Case Background: The case involves Osama bin Laden's one-time driver, a Yemeni citizen named Salim Ahmed Hamdan. The U.S. government says Hamdan was a confidant and bodyguard of bin Laden and helped transfer weapons from the Taliban to al-Qaida. Hamdan claims he was just a chauffeur. He says he was trying to return home in 2001 when he was captured by the Northern Alliance in Afghanistan and turned over to the U.S. military for bounty. Hamdan has spent four years in the U.S. prison in Cuba. He faces a single count of conspiring against U.S. citizens from 1996 to November 2001.
Legal Issues Involved: The Hamdan case tested the legality of the commissions set up to try Guantanamo detainees. The president claimed that his inherent executive powers allow him to try detainees such as Hamdan held at Guantanamo outside traditional military or civilian courts.
The White House argued that presidential authority was reinforced by Congress' Authorization for Use of Military Force, passed in the wake of the Sept. 11 attacks.
The administration said the detainees are not prisoners of war but "unlawful combatants," and as such, are not entitled to the protections of the Geneva Conventions.
In its 5-3 ruling, written by Justice John Paul Stevens, the Supreme Court forcefully rejected that argument. In a separate opinion, Justice Stephen Breyer wrote:
"Congress has not issued the executive a 'blank check,"' adding: "Indeed, Congress has denied the president the legislative authority to create military commissions of the kind at issue here. Nothing prevents the president from returning to Congress to seek the authority he believes necessary."
Justice Stevens suggested that, if the U.S. government wishes to proceed with prosecutions of Guantanamo detainees, it would be best off using regular military courts-martial trials.
Scott Silliman, executive director of the Center on Law, Ethics and National Security at Duke University, estimates that such prosecutions would likely affect only 15 to 20 Guantanamo detainees at most. But in a conference call Thursday, some military and Justice Department officials said that as many as 80 could face some sort of legal action. Approximately 450 men are held at the U.S. prison camp.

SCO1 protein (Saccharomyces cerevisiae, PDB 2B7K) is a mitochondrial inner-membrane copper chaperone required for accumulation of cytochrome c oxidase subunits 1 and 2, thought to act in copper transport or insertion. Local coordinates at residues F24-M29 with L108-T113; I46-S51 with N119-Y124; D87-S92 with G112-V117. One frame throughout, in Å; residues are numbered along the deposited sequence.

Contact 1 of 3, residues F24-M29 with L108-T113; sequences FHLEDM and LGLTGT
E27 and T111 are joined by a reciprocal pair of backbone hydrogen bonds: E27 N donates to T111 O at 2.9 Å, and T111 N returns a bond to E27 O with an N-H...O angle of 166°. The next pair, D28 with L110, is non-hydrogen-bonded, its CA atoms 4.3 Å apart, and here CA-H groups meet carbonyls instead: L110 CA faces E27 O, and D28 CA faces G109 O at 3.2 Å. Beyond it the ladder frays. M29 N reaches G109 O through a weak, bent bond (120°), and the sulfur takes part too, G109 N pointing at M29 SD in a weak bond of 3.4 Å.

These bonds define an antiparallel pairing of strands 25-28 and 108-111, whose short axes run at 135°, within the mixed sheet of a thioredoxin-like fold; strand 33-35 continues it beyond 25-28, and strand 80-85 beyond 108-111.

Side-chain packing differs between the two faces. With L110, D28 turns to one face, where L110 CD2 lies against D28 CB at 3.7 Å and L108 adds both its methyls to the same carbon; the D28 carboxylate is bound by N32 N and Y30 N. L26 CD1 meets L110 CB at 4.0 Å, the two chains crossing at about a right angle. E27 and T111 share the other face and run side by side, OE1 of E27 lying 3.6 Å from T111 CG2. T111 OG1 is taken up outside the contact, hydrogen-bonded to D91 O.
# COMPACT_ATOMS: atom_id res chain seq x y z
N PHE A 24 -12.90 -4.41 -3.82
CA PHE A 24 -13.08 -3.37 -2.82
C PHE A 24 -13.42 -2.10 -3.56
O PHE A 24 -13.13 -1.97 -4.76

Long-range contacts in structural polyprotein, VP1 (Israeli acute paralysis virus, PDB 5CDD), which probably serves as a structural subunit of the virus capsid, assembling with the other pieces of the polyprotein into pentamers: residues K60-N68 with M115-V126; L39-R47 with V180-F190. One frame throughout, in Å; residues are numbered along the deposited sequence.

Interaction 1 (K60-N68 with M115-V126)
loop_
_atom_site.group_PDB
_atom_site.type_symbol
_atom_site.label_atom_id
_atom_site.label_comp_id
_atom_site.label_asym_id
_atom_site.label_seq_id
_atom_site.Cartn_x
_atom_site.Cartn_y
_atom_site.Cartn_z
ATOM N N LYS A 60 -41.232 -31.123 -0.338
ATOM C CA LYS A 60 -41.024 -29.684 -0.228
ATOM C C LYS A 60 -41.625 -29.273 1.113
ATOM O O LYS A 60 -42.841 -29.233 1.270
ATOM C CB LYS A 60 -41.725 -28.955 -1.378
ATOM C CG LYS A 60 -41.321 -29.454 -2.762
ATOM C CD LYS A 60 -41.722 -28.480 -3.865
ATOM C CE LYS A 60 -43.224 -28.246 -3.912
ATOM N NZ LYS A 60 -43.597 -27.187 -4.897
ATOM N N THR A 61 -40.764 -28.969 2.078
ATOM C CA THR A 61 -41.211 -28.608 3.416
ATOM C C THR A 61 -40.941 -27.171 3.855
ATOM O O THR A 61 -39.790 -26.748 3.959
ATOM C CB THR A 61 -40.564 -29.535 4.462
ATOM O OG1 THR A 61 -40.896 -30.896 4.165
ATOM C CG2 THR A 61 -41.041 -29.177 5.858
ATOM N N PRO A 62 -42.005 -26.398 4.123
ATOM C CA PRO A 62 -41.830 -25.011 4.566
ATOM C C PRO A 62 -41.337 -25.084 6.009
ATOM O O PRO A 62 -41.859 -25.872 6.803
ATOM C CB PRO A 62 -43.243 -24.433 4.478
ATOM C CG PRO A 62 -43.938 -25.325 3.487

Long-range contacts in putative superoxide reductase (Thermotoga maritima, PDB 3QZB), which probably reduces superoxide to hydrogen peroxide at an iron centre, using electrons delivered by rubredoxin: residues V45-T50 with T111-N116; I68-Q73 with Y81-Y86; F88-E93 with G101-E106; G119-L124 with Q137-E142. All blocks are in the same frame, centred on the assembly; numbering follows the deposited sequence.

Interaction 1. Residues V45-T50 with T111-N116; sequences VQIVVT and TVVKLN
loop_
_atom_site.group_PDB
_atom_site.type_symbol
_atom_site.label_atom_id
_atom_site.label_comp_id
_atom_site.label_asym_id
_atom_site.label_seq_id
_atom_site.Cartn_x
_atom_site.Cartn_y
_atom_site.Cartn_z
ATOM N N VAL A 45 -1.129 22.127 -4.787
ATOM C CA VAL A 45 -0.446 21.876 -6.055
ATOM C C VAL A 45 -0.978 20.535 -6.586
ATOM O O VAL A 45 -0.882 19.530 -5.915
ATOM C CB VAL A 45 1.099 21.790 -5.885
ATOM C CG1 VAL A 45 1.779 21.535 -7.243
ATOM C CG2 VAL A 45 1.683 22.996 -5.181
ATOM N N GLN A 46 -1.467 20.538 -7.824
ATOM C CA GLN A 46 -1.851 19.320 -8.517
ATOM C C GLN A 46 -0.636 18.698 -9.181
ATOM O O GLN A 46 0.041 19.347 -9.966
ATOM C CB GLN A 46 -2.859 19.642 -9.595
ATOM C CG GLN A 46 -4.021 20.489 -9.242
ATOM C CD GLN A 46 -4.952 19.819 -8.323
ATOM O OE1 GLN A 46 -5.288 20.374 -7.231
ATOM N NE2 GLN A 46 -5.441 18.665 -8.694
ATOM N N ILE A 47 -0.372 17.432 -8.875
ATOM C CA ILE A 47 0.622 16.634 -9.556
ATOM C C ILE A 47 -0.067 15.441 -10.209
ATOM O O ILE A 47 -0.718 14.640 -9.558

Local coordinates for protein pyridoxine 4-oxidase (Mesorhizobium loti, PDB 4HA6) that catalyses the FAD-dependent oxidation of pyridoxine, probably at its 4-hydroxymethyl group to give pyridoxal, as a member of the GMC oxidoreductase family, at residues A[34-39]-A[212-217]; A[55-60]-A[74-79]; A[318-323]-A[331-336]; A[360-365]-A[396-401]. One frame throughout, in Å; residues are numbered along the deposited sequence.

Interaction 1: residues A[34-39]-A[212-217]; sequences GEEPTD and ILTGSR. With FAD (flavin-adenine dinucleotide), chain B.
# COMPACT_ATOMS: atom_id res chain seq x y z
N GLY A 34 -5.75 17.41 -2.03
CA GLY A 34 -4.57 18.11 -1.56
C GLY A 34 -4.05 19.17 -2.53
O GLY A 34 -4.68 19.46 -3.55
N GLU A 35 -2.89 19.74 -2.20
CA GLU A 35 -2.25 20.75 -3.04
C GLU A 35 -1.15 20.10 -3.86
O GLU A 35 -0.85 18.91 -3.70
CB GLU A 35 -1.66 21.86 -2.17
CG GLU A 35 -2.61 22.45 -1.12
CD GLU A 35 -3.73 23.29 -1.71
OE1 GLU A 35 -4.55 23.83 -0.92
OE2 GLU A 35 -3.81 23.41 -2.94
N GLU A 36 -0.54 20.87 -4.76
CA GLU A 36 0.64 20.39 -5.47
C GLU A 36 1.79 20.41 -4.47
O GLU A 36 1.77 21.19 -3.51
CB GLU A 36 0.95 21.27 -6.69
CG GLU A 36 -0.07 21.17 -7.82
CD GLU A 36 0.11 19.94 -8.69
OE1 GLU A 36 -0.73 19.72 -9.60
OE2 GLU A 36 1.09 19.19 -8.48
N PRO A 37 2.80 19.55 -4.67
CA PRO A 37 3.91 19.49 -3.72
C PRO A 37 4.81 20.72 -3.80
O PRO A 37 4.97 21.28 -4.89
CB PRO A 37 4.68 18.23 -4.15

Jurisdiction: In December 2005, Congress passed the Detainee Treatment Act, which stripped the federal courts of jurisdiction over at least some pending cases involving Guantanamo detainees. That made the Supreme Court's jurisdiction a key question in the Hamdan case.
But in its ruling, the Supreme Court asserted its right to review such cases.
"The Court's duty," Stevens wrote, "in both peace and war, [is] to preserve the constitutional safe-guards of civil liberty. " He added: "The Government has identified no countervailing interest that would permit federal courts to depart from their general duty to exercise the jurisdiction Congress has conferred on them."
The ruling also affects the dozens of habeus corpus petitions from Guantanamo prisoners challenging their detention that are currently before the District of Columbia Circuit Court. Thursday's opinion means that the Circuit Court does indeed have jurisdiction to hear those petitions.
Prior Cases: Two years ago, the high court rejected President Bush's claim that he had authority to seize and detain terrorism suspects and indefinitely deny them access to courts or lawyers. This follow-up case focuses solely on trials planned for some of those detainees.
Compiled from NPR staff and wire reports. The Associated Press contributed to this report.